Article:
Several significant weather events at the beginning and end of 2017 led to an increase in the number of power outages for the Grays Harbor PUD.
According to the PUD while the number of major outages fell from 369 in 2016 to 315, the total number of customers impacted rose from 59,334 in 2016 to 73,337.
They say that totaled 264,624 hours in which customers were without power, “a sharp rise from 2016 totals.”
Several large scale events in which power was out for a large numbers of customers impacted the 2017 numbers and 19 of the major outages recorded impacted 73% of the yearly total.
That includes when eight transmission poles on State Route 105 went down on January 17th which knocked out power to all of the South Beach area and the November 13th storm that knocked out power to 8,148 customers in North Grays Harbor, the South Beach, and Central Park.
“Living on the Washington coast, we can expect wind storms to have a major impact on our utility system. While 2017 was a tough year, I think it also tells a story about the toughness and dedication of our crews and utility staff,” said Board of Commissioners President Arie Callaghan. “When a storm hit, they worked together to make a plan and then carried it out. In this way, we were able to restore power to our customers as quickly and safely as possible.”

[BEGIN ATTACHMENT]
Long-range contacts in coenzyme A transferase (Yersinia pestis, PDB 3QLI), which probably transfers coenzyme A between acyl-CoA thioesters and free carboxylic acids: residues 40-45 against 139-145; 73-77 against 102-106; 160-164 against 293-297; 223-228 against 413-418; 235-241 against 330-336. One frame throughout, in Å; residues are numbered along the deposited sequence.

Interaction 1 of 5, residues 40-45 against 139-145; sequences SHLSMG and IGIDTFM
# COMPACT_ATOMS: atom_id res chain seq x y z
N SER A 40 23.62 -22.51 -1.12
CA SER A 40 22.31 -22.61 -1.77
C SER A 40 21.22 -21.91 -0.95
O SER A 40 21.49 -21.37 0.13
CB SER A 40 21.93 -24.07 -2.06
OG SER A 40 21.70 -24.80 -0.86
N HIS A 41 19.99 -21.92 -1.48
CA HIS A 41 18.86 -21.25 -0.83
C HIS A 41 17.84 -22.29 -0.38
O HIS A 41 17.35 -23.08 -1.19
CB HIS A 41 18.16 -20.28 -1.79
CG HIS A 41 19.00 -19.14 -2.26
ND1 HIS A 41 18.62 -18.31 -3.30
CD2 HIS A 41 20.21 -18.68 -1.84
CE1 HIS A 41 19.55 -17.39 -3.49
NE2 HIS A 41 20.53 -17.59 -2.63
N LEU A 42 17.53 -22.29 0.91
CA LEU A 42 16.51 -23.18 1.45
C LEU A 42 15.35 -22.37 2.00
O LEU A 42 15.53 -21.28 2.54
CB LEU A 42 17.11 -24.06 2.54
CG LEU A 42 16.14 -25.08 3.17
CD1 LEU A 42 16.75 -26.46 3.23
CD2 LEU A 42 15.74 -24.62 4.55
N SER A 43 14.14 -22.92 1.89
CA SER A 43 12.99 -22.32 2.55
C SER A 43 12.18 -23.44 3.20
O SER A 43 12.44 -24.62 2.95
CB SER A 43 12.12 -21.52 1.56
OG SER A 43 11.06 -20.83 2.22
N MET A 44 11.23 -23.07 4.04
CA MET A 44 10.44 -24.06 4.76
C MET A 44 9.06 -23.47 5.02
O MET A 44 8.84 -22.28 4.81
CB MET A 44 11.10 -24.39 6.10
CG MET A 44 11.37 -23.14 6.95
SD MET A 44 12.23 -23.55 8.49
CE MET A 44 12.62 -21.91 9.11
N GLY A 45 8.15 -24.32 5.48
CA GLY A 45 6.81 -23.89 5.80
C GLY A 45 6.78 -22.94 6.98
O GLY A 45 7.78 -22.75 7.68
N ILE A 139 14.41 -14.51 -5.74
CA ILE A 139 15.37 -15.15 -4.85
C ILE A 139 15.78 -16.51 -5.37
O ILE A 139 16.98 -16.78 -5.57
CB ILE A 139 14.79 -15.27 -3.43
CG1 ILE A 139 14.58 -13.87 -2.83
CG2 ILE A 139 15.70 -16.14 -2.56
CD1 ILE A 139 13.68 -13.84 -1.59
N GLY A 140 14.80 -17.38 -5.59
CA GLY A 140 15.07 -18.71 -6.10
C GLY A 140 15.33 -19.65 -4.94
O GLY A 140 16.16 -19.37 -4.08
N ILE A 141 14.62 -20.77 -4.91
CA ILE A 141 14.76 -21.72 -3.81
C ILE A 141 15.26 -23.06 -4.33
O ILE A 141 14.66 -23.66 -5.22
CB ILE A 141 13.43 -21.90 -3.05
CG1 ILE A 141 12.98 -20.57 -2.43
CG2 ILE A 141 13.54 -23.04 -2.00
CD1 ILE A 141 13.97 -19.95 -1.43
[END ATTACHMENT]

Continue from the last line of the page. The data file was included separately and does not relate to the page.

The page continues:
The PUD says downed trees, wind, and storm impacts continue to be the main causes of power outages in Grays Harbor, resulting in 73% of the 2017 outage total.
The most commonly impacted areas were the North and South Shore Roads of Lake Quinault, the Wynoochee Valley and Black Creek Roads near Montesano, and the South Union Road in Elma.
“These numbers emphasize the importance of our capital budget and the need to continue our vegetation management cycle,” said Callaghan. “By putting our resources into strengthening high outage areas and regularly trimming trees and mowing undergrowth near our lines, we reduce the likelihood of major outages and fulfill our responsibility to provide reliable service to our customers.”